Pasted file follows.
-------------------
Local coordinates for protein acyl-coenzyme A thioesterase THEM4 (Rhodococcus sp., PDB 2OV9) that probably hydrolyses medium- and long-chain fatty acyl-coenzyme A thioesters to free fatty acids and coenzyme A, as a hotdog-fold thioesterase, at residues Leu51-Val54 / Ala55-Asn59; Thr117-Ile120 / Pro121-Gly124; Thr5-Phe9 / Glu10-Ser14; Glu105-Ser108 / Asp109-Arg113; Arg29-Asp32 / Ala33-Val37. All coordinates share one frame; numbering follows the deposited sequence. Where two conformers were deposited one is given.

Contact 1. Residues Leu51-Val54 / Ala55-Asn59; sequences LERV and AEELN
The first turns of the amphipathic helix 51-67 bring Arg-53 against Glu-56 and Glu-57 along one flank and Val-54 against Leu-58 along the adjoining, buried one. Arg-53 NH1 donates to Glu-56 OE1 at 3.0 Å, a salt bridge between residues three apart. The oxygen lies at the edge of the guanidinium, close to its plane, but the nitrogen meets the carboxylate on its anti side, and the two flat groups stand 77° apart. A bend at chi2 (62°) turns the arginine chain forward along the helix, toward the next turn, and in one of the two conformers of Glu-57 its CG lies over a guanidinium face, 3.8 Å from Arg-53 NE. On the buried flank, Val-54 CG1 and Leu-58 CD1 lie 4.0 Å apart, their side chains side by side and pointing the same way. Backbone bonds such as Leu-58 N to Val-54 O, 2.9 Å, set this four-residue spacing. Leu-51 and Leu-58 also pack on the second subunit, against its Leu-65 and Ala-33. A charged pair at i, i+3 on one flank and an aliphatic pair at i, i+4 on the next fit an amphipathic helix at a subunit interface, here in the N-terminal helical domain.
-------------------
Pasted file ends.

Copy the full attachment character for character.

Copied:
Local coordinates for protein acyl-coenzyme A thioesterase THEM4 (Rhodococcus sp., PDB 2OV9) that probably hydrolyses medium- and long-chain fatty acyl-coenzyme A thioesters to free fatty acids and coenzyme A, as a hotdog-fold thioesterase, at residues Leu51-Val54 / Ala55-Asn59; Thr117-Ile120 / Pro121-Gly124; Thr5-Phe9 / Glu10-Ser14; Glu105-Ser108 / Asp109-Arg113; Arg29-Asp32 / Ala33-Val37. All coordinates share one frame; numbering follows the deposited sequence. Where two conformers were deposited one is given.

Contact 1. Residues Leu51-Val54 / Ala55-Asn59; sequences LERV and AEELN
The first turns of the amphipathic helix 51-67 bring Arg-53 against Glu-56 and Glu-57 along one flank and Val-54 against Leu-58 along the adjoining, buried one. Arg-53 NH1 donates to Glu-56 OE1 at 3.0 Å, a salt bridge between residues three apart. The oxygen lies at the edge of the guanidinium, close to its plane, but the nitrogen meets the carboxylate on its anti side, and the two flat groups stand 77° apart. A bend at chi2 (62°) turns the arginine chain forward along the helix, toward the next turn, and in one of the two conformers of Glu-57 its CG lies over a guanidinium face, 3.8 Å from Arg-53 NE. On the buried flank, Val-54 CG1 and Leu-58 CD1 lie 4.0 Å apart, their side chains side by side and pointing the same way. Backbone bonds such as Leu-58 N to Val-54 O, 2.9 Å, set this four-residue spacing. Leu-51 and Leu-58 also pack on the second subunit, against its Leu-65 and Ala-33. A charged pair at i, i+3 on one flank and an aliphatic pair at i, i+4 on the next fit an amphipathic helix at a subunit interface, here in the N-terminal helical domain.